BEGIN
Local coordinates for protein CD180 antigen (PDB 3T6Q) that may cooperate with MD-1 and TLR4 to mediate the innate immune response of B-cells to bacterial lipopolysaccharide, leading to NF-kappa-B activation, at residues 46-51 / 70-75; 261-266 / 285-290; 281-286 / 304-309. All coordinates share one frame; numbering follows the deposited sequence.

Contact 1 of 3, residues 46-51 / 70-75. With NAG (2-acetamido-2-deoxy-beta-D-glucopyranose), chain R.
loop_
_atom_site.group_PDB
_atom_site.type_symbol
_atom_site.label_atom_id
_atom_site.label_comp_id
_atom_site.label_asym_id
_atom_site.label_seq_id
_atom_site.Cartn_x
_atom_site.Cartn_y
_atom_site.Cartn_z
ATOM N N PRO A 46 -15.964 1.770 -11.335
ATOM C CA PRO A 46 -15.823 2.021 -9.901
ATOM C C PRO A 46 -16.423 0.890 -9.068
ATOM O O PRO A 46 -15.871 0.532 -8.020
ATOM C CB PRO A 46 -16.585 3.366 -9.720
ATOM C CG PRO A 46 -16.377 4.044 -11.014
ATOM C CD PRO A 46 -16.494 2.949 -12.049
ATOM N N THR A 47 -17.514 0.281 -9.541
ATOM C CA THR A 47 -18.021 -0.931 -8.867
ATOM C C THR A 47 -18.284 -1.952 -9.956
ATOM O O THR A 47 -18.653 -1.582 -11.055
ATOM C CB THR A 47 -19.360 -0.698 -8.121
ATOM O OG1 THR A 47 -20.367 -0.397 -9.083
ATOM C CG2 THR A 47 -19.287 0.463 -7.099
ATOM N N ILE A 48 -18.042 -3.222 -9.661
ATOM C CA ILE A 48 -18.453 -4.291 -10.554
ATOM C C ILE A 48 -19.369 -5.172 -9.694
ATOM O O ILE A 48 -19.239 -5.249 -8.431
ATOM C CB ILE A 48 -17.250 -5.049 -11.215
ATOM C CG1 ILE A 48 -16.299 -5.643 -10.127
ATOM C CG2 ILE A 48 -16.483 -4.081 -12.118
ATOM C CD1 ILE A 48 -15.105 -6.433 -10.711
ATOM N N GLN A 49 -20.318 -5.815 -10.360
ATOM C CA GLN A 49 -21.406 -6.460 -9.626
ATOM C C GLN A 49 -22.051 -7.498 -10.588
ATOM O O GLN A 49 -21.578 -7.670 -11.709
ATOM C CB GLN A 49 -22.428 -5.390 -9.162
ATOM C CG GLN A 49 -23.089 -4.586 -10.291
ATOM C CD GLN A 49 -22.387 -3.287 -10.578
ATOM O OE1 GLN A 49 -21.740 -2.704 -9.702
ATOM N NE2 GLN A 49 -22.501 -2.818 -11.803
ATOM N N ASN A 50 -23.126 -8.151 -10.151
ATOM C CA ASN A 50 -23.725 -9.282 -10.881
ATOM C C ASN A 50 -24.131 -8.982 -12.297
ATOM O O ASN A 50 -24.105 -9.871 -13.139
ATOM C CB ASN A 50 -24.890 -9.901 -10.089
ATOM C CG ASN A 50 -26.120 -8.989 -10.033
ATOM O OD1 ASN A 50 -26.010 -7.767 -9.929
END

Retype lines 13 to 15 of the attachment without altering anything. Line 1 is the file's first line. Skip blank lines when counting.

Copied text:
ATOM N N PRO A 46 -15.964 1.770 -11.335
ATOM C CA PRO A 46 -15.823 2.021 -9.901
ATOM C C PRO A 46 -16.423 0.890 -9.068